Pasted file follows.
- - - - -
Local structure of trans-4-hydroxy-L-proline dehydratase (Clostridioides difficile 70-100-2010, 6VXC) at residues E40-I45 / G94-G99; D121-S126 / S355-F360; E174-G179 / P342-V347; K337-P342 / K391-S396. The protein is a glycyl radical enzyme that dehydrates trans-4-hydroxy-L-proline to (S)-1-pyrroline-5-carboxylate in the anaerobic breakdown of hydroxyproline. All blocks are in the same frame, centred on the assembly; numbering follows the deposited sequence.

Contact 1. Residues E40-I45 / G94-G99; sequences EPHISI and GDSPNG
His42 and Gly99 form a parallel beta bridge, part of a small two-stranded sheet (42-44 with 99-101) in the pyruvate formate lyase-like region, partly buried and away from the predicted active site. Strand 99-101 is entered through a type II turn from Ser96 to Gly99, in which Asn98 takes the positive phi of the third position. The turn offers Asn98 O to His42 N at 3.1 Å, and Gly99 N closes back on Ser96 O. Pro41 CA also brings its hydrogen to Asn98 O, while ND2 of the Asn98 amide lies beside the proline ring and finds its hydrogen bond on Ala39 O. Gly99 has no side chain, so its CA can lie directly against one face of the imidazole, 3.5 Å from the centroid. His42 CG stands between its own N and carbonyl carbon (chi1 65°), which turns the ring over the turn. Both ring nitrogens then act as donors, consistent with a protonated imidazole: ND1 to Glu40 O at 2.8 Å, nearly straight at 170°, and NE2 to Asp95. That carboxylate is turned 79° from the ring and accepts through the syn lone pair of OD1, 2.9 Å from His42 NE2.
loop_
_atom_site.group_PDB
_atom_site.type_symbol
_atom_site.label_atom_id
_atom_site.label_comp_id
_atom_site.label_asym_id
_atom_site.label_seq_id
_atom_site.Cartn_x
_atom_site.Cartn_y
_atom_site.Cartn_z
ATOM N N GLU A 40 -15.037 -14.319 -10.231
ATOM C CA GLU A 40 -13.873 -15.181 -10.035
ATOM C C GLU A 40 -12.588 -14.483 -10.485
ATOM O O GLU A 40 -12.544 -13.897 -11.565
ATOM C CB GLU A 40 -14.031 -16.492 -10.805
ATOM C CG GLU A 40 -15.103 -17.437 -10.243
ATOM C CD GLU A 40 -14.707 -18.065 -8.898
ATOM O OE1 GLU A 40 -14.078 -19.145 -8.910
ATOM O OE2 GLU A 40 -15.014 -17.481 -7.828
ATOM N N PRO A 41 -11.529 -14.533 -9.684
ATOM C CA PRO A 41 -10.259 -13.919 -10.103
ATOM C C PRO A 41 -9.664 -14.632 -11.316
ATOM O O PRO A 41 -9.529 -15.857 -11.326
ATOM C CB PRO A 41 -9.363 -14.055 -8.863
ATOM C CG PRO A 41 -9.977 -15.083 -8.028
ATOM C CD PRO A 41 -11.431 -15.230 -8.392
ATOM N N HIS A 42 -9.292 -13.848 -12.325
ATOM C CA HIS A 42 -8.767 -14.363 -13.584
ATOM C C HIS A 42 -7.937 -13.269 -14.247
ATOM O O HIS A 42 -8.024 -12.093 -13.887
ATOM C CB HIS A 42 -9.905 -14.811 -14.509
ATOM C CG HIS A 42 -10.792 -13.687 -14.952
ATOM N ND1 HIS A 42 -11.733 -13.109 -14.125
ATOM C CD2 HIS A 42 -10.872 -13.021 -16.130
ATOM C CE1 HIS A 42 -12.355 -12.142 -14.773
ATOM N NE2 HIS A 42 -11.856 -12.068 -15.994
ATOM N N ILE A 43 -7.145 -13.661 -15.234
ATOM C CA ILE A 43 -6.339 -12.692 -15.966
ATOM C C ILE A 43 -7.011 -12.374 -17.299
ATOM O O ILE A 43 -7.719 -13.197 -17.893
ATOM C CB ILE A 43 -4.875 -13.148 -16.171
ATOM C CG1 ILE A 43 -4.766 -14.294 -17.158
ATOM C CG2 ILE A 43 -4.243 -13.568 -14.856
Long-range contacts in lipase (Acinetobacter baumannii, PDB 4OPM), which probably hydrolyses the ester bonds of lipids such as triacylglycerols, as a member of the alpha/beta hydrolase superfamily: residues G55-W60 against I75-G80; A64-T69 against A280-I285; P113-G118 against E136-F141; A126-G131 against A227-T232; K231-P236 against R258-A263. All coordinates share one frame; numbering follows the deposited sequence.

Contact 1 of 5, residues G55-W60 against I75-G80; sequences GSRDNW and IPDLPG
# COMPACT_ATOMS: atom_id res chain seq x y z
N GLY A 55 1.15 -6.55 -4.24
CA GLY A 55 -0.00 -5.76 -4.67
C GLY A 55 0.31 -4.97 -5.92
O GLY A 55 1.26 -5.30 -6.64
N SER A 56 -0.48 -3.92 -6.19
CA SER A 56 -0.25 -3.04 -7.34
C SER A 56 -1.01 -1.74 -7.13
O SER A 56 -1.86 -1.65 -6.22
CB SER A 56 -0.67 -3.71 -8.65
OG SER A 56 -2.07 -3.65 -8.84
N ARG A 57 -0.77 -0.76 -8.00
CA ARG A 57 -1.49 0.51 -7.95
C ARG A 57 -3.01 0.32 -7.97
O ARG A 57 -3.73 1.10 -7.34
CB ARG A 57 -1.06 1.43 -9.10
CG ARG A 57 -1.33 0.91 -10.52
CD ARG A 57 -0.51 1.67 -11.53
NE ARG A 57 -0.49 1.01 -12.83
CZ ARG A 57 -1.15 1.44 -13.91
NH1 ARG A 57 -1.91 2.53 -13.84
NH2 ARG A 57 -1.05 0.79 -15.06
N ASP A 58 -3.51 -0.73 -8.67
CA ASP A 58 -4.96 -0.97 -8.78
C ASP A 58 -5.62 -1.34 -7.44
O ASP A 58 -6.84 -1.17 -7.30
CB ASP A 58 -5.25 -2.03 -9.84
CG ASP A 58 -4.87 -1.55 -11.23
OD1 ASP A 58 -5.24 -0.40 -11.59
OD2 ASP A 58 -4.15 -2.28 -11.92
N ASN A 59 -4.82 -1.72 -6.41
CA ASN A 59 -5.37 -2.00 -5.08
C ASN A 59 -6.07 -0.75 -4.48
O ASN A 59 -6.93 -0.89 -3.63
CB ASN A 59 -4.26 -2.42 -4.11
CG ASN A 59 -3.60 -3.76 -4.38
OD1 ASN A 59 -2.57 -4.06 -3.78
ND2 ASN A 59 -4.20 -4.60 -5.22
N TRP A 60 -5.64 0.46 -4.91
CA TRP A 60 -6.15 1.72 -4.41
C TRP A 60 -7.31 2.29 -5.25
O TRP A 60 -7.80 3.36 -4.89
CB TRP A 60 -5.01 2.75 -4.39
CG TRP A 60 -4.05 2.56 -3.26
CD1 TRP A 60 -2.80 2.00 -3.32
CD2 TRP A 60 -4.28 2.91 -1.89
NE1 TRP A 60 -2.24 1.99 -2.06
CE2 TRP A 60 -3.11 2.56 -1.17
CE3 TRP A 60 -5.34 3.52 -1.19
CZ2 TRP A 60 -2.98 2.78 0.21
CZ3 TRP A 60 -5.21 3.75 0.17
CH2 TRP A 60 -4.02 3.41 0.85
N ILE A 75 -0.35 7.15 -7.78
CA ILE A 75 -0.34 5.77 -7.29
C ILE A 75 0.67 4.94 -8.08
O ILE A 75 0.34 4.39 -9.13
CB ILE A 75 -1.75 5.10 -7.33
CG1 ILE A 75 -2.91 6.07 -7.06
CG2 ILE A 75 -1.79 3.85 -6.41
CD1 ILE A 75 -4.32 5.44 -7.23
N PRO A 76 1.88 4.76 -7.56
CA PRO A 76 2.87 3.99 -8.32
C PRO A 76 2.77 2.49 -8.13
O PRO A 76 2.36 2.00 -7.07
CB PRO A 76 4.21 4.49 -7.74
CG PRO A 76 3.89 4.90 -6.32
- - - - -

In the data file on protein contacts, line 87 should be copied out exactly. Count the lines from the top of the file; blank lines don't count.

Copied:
N TRP A 60 -5.64 0.46 -4.91